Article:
5. I am a former skeptic who came to believe that the Old Testament and the New Testament could not be just myths. The predictions in the Old Testament seem to actually come true in the New Testament. I am not looking at all of the various Christian groups and I am frustrated about that. John 17 says that Christ wanted the church to be perfectly one so the world would know that Christianity is the one true church. One of the things that convinced me that the New Testament was true is that Jesus said that he would build a church that would not fail. He said that it would be persecuted. He said that it would go to all nations. And he said that he would be with the church until the end of time. But when I look at the early church that did all of those things it is the Catholic Church. What am I missing? I used your great site here to find some Early Church Father writings.

    And from a person who has no biases because I grew up an atheist, Irenaeus looks completely Catholic. He references that there is only one church. One thing you left out in your article that summarizes his work “Against Heresies” Against the Heresies in section 3.3.2 is that he said that the Church of Rome had a primacy over the church at that time. He listed Bishops of Rome from Peter to the guy was the Bishop of Rome at his time who was Eleutherius.

    From my total new comer perspective with no biases it seems that in the New Testament Jesus said that he would start a church and the gates of hades would not prevail against it. He said that the Holy Spirit would guide the church in “all truth” and would do so “forever.” He said that he wanted the church to “be one” so that the world would know that Christianity is the one true religion. He even predicted that the church would be persecuted but still he wanted it to go to all nations. And when I looked at the early church; all of that came true. There was one unified church. It was persecuted. It did go to all nations. That is why I believed that Christ really was resurrected. The unity and growth of the early church is what Christain apologists use as evidence that Christ was resurrected and was guiding the church. But when I look at THAT CHURCH in those early years it was the Catholic Church. The Papacy seems to be accepted and in force even before the church defined the doctrine of the Trinity and before it even identified which books would be considered as the inspired New Testament. The one Catholic Church is all I see for 1,000 years. So, if the unity and growth of the early church is the primary evidence for the resurrection of Christ; how does it make sense for Protestants to come along 1500 years later and claim that some of those things that the early Catholic Church was unified about are wrong and terrible doctrines? That would seem to destroy the evidence for the resurrection. Would love to hear a Protestant perspective on that. God bless. And thank you for making information about the early church fathers available.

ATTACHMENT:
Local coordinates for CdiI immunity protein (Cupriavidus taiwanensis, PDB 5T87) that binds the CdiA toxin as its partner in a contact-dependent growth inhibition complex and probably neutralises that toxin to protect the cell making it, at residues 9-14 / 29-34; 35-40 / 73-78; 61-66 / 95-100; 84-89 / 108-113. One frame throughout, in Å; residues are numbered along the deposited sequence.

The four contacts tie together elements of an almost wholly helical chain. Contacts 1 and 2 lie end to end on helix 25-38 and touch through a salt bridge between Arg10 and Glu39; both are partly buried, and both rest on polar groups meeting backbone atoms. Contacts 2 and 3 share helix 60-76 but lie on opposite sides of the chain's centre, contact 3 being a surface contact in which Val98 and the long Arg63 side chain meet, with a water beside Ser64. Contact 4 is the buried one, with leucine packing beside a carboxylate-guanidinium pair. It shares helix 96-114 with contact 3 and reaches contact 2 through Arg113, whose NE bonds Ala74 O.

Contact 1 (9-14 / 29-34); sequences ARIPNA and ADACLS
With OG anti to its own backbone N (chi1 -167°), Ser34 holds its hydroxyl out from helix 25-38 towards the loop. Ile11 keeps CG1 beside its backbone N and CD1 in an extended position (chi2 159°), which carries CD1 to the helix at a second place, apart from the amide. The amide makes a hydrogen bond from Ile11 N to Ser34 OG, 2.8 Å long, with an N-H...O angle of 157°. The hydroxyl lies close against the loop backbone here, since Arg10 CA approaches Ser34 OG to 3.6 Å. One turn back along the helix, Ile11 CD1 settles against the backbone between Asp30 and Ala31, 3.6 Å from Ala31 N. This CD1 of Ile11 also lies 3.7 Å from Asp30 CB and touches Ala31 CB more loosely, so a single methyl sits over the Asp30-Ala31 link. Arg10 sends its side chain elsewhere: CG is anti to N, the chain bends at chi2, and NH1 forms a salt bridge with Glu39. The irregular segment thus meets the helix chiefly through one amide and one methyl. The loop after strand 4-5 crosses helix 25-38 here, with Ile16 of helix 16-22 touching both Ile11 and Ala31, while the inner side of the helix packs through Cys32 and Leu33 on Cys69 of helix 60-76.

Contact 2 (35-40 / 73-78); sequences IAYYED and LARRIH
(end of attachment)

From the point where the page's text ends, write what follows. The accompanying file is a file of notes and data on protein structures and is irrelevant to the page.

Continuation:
• “But when I look at the early church that did all of those things it is the Catholic Church. What am I missing?”

      What you’re missing is that the Roman Catholic Church as we know it today has so morphed and changed over the many centuries it’s been around. The modern understanding of the papacy (to take one example) is far removed from how it was practiced in the earliest centuries, when numerous bishops at numerous times felt free to oppose and correct the bishops of Rome whenever they were in error. No one held that the Pope had authority to speak infallibly “ex cathedra” — that is a thoroughly modern notion. The Marian dogmas, veneration of icons, and understanding of justification and transubstantiation all also changed from how the early Fathers understood them, to the point that they contradict early church teaching. When St. Irenaeus said it was necessary to agree with the Church of Rome, that was true in his day in the second century. It is no longer true in ours.

      It’s also worth noting that the Catholic Church was divided long before the Protestant Reformation. The East, West, and Coptic branches were all in schism from each other before then, and still are.